Coverage of the funeral of Soviet leader Konstantin Chernenko will start at 5 a.m. tomorrow morning on all three networks . . .

ABC anchor Peter Jennings will be in New York, with bureau chief Walter Rodgers in Moscow . . .

CBS coverage will begin live during its regular "Nightwatch" program . . .

NBC coverage will be anchored by John Palmer with Moscow bureau chief Steve Hurst and commentary by Steve Cohen of Princeton University . . .

Coverage may extend into the regular early morning programming on all three networks . . .

CBS special correspondent Walter Cronkite will speak on the future of the press and free specch at a private dinner tomorrow night given by the Congressional Clearing House on the Future, which is chaired by Rep. Robert Edgar (D-Pa.). Sen. John Heinz (R-Pa.) is vice chair of the caucus. . .

And on Friday, "Freedom of Information Day," retired general William Westmoreland, who recently withdrew his libel suit against CBS, will be guest speaker at a joint lunch of the National Press Club and the Society of Professional Journalists at the Press Club . . .

We understand that NBC Sports executives are courting -- you should pardon the expression -- the National Basketball Association, whose current $66 million contract with CBS will be up in the spring of 1986 . . .

And there's a chance that ABC Sports, which carried the NBA years ago, might be interested in renewing ties with the pro basketballers again, too . . .

The word in the industry is that ABC isn't all that excited about the prospect of carrying the U.S. Football League if and when it tackles the NFL head-on in the fall of 1986 and could be looking for a late fall 1986 replacement in its otherwise solid sports schedule (even in the springtime, the USFL plays in too many small TV markets to make it attractive to ABC's advertisers) . . .

But even if ABC doesn't get involved in the bidding, both NBC and the NBA have good reasons for a switch. The former is almost certain CBS won't relinquish its rights to the NCAA college basketball playoffs and without them, college hoop tilts don't draw enough during the regular season to make them worthwhile for NBC, which shares the regular-season games with CBS . . .

The NBA, on the other hand, is stymied by the tough contract the NCAA signed with CBS -- which doesn't allow promos for NBA games on CBS during the college playoffs, which start March 14 and wind up April 1 . . . just when the NBA wants to start generating excitement for its own upcoming playoffs . . .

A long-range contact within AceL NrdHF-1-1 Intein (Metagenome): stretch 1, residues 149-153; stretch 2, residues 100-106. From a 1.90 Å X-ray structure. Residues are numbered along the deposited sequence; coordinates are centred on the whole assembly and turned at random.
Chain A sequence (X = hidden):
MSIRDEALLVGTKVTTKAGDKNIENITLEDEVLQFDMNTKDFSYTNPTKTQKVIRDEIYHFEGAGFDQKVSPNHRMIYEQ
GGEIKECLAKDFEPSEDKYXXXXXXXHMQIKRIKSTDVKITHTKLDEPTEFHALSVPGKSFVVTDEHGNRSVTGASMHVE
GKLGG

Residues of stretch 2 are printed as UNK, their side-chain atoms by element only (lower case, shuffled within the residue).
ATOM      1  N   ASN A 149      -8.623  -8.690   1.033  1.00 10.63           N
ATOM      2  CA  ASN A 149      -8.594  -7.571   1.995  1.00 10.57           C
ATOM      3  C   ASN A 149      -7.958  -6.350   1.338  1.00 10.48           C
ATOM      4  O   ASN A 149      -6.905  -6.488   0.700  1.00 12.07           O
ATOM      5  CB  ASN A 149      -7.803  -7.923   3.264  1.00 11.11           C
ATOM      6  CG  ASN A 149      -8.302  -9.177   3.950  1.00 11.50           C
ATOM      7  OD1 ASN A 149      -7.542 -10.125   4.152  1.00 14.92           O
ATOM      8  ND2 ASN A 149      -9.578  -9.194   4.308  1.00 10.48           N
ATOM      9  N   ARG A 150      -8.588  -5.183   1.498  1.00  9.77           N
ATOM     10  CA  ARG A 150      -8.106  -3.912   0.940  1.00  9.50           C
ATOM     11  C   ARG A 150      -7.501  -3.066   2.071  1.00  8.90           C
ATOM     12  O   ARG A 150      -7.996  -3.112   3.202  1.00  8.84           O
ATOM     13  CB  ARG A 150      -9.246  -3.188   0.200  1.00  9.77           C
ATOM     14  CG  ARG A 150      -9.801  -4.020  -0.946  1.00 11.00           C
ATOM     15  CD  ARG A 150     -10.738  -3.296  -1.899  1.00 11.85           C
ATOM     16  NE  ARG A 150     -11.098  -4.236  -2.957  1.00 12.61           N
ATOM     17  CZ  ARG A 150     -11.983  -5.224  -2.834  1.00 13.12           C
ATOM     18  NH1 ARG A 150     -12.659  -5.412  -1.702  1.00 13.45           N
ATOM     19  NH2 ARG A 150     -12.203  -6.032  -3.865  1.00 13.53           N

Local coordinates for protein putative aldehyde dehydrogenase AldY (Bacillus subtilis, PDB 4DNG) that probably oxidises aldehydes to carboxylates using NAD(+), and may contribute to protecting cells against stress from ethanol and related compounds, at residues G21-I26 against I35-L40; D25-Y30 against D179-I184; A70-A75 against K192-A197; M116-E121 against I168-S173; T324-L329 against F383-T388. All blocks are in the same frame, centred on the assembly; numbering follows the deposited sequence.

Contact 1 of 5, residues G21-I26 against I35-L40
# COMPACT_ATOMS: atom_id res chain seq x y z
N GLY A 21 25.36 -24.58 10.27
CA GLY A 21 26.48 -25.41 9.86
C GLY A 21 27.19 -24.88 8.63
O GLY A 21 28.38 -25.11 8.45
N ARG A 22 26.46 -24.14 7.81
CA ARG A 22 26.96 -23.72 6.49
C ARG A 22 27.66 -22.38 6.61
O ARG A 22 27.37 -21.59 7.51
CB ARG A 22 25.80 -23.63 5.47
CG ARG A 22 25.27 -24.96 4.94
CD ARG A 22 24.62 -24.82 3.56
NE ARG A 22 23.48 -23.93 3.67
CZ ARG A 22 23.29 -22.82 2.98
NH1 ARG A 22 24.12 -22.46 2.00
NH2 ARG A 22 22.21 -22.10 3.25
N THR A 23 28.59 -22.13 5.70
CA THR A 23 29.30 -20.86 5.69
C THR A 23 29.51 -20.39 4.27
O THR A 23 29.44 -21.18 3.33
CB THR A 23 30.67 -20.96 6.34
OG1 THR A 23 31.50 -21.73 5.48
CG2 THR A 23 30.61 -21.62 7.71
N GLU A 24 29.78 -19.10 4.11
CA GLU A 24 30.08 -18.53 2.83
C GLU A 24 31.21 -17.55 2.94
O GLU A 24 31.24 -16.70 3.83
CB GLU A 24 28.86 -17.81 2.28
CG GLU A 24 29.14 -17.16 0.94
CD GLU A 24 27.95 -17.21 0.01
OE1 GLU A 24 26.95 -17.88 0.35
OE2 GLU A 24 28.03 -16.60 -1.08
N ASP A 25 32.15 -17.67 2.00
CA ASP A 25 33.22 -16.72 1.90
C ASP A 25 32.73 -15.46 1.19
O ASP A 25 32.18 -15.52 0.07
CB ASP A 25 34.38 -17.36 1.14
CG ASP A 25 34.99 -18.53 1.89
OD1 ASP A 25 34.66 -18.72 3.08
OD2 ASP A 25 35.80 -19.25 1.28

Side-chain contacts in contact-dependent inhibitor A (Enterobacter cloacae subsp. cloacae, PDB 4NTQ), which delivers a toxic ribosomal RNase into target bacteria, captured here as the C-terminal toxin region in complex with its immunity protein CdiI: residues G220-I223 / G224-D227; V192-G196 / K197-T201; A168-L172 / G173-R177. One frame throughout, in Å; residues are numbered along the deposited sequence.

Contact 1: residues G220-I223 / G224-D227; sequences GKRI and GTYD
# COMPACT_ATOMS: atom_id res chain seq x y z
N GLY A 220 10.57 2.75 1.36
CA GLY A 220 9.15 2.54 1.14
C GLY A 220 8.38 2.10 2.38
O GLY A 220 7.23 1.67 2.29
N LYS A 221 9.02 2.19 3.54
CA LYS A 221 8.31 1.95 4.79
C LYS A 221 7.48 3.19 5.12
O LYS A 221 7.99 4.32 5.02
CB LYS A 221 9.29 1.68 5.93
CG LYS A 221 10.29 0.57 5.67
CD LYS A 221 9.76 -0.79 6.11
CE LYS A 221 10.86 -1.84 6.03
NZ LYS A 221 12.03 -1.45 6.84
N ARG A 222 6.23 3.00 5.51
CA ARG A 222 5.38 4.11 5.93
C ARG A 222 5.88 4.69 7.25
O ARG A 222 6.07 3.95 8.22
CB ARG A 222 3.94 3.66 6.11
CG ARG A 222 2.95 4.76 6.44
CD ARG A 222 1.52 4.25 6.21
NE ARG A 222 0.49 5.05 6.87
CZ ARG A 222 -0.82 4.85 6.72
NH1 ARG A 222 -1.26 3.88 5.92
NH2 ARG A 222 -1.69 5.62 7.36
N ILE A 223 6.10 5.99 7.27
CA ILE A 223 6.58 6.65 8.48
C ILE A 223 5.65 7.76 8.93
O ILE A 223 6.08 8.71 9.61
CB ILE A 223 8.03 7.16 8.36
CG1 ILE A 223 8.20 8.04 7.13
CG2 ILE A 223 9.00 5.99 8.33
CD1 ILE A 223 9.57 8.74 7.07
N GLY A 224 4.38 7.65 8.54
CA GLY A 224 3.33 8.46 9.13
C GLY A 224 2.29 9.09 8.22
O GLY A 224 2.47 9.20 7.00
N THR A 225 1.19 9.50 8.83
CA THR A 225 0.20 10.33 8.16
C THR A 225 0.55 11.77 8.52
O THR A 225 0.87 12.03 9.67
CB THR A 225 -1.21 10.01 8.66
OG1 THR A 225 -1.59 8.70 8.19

CBS Sports is doing fairly well with the NBA this year, although ratings are down after a fast start. The key to increased interest in the NBA from all the networks is that CBS managed to cut the number of regular-season games, which don't draw too well, to just 11, while getting rights to broadcast up to 25 playoff games, including five in prime time, should the NBA championship series go to seven games. With the prospects of another finale involving a major TV market like Los Angeles, Boston or New York, the NBA looks attractive once again . . .

NBC Sports, in turn, is showing renewed interest in more conventional events, though it's had some success with its made-for-NBC "Breeders Cup" thoroughbred races and "Skins Game" golf matches . . .

NBC recently outbid CBS -- by a mere $1 million -- for the rights to NFL Monday night and playoff games on radio, after they'd been on CBS for seven seasons. Meanwhile, industry sources tell us that CBS Sports, on orders from the Very Top, is watching its budget . . .

Speaking of college hoop tilts, that Georgetown-St. John's Big East finale on Channel 5 Saturday night averaged an 18.0 Nielsen rating and a 32 percent audience share locally between 7 and 9:30. . . Wait, There's More

The board of the Telecommunications Research and Action Center (TRAC), the nation's oldest and largest media reform organization, has established the Donald H. McGannon Public Interest Telecommunications Award, to be given annually to an "individual or company in the industry that has made a unique and outstanding contribution to the advancement of women and minorities in the media" . . .

Joel Chaseman, president of Post-Newsweek Stations Inc., will be the first recipient of the award, which will be made at the Second Public Interest Telecommunications Celebration, to be held at the Waldorf-Astoria Hotel in New York, March 28 . . .

McGannon is the late president and chairman of Westinghouse Broadcasting . . . where Chaseman served as senior vice president, programming, and as president of the TV Group . . .

In announcing its choice, TRAC cited Chaseman's tenure at Post-Newsweek, during which, TRAC said, "he has demonstrated a deep commitment to assuring that women and minorities are employed and promoted. Currently, there is a woman or minority holding one of the top management jobs, including president and general manager of one station; news director; corporate general counsel; promotions manager and many other top positions at each Post-Newsweek station" . . .